Hakuhodo Institute of Life and Living Shanghai (HILL Shanghai), a wholly owned subsidiary of Japan’s Hakuhodo Inc., is a think-tank established in Shanghai in 2012 to serve the Hakuhodo Group in China. Leveraging the expertise on sei-katsu-sha* that Hakuhodo has amassed in Japan, the Institute supports companies’ marketing activities in China while offering insights and ideas on new Chinese lifestyles of the future. Its activities include reporting on the state of Chinese sei-katsu-sha today.
Here Wang Huirong, Senior Researcher at Hakuhodo Institute of Life and Living Shanghai (HILL Shanghai), reports on the latest trends surrounding the Chinese New Year.
The Chinese New Year celebrations began on February 15 as a festive mood swept through town. As a way to bring in the New Year, many Chinese families customarily display a Spring Festival couplet (chunlian) at the front door. (A Spring Festival couplet is a pair of auspicious verses written on strips of red paper and pasted at the front entrance of the home. This New Year’s custom is observed throughout the Chinese-speaking world.)
Spring Festival couplets are, like Japanese tanka and haiku, a form of poetry, and composing a decent pair of verses takes considerable verbal dexterity. Really you’re supposed to compose the couplet yourself and write it with a brush, but fewer and fewer people bother to do so these days. Most people simply buy something ready-made at the store.
Displaying Spring Festival couplets is a cultural tradition, almost a ritual, in China, and except for the fact that fewer people bother to actually observe it nowadays, this family custom has changed little in recent years. Or so I thought, until I recently saw an online news story about “AI Spring Festival Couplets.” Only then did I realize that digitization has encroached on Spring Festival couplets as well.
China’s biggest search engine, Baidu, has gotten people talking by offering a free service that generates Spring Festival couplets using artificial intelligence (with software that versifies on your smartphone). All you do is input whatever two to four Chinese characters you like, and the AI engine will automatically draft multiple couplets. I promptly gave the service a try, and it didn’t do a bad job at all. Plus it’s versatile too. You can place an order online for the couplet you like best and get it printed out. You can brush it yourself. Or you can just send the digital data to relatives and friends. AI Spring Festival couplets are great fun for sender and recipient alike.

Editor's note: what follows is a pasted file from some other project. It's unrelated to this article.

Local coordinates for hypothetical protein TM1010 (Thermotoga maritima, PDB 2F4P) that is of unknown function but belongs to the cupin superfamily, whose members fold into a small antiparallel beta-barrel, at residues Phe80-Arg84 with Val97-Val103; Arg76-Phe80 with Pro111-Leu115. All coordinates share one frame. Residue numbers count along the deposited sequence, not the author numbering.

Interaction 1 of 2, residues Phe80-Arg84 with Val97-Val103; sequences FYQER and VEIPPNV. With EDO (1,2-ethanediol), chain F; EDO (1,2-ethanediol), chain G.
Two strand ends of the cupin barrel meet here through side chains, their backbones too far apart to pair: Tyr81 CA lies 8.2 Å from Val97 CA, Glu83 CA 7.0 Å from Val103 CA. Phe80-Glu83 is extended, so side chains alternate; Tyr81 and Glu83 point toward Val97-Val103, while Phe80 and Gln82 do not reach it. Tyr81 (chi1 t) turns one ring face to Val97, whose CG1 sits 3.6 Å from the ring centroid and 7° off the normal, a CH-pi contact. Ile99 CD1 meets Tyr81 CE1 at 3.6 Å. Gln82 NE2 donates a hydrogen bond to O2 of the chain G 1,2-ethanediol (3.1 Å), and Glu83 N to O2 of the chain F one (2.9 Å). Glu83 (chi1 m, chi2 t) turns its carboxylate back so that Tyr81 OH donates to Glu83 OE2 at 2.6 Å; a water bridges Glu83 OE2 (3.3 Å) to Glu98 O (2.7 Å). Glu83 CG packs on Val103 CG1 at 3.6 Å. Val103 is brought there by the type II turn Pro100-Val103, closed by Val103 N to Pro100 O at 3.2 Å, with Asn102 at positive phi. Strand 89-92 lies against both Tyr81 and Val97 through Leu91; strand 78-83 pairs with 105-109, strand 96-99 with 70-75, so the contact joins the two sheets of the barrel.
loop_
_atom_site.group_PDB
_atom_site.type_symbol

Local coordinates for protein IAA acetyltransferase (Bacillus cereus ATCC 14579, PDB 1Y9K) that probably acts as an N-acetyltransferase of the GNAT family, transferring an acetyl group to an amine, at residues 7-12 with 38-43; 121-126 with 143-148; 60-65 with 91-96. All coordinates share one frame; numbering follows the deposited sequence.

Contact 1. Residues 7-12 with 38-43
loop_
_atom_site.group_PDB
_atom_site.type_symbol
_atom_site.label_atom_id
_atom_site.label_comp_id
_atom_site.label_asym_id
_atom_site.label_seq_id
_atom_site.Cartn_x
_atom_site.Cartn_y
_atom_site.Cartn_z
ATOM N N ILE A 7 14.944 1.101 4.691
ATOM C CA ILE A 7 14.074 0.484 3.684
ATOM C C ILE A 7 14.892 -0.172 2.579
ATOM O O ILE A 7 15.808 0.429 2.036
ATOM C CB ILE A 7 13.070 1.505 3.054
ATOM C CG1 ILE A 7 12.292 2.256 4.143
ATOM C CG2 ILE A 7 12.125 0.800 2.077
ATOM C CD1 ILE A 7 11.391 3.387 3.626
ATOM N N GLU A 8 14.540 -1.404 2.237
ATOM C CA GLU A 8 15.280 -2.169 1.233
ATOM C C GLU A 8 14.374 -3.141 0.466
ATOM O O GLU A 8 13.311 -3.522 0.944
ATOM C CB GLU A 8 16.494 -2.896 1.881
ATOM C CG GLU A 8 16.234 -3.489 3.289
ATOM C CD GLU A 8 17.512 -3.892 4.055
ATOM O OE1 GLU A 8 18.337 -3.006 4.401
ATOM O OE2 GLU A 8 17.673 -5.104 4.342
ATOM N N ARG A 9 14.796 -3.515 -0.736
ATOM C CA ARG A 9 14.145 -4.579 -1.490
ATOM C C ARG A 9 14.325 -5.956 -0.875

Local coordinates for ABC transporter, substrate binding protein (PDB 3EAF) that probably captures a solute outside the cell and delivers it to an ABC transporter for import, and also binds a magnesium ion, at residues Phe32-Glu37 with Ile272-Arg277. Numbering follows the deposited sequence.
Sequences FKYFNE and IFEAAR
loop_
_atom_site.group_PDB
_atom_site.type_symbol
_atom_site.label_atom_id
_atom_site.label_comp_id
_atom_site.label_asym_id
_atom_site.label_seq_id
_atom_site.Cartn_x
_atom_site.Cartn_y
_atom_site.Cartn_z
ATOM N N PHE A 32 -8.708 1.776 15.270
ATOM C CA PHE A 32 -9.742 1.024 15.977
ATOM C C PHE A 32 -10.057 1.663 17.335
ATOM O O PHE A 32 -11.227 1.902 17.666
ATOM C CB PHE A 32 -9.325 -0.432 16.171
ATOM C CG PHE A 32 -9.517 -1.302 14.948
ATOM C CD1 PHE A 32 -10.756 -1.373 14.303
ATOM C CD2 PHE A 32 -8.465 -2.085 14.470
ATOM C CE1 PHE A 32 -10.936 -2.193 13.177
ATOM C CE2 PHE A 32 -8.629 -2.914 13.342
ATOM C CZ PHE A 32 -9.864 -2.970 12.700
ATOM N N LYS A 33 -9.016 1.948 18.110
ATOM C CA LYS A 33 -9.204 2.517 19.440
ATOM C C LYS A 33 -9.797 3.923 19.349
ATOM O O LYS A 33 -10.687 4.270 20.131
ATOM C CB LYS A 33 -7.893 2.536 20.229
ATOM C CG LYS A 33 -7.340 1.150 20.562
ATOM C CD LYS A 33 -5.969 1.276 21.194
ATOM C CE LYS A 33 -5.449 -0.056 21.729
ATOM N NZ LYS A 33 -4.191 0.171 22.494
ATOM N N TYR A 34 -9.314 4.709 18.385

Nor are AI Spring Festival Couplets the only New Year’s innovation. Over the past year or two there has been a change in another Chinese New Year’s custom, giving gifts of money to children, thanks to the spread of electronic payment apps like Alipay (a mobile payment service offered by China’s Alibaba Group) and Wechat Pay (the mobile payment service of Wechat, a social media platform run by China’s Tencent). No longer do you need to insert cash in the traditional red envelope, or hongbao; you can select whatever design of electronic hongbao you prefer on your smartphone, and then send the payment with a click. It occurred to me for a moment that in another couple of years there might be children who have never even seen a paper hongbao.
Still, despite changes in Chinese New Year customs, and despite the digitization of Spring Festival couplets, the Chinese New Year remains a cherished occasion for people to spend time with family.
Finally, let me wish everyone reading this column a very Happy Chinese New Year!
*The term Hakuhodo uses in place of “consumer” to mean the holistic person with a lifestyle, aspirations, and dreams.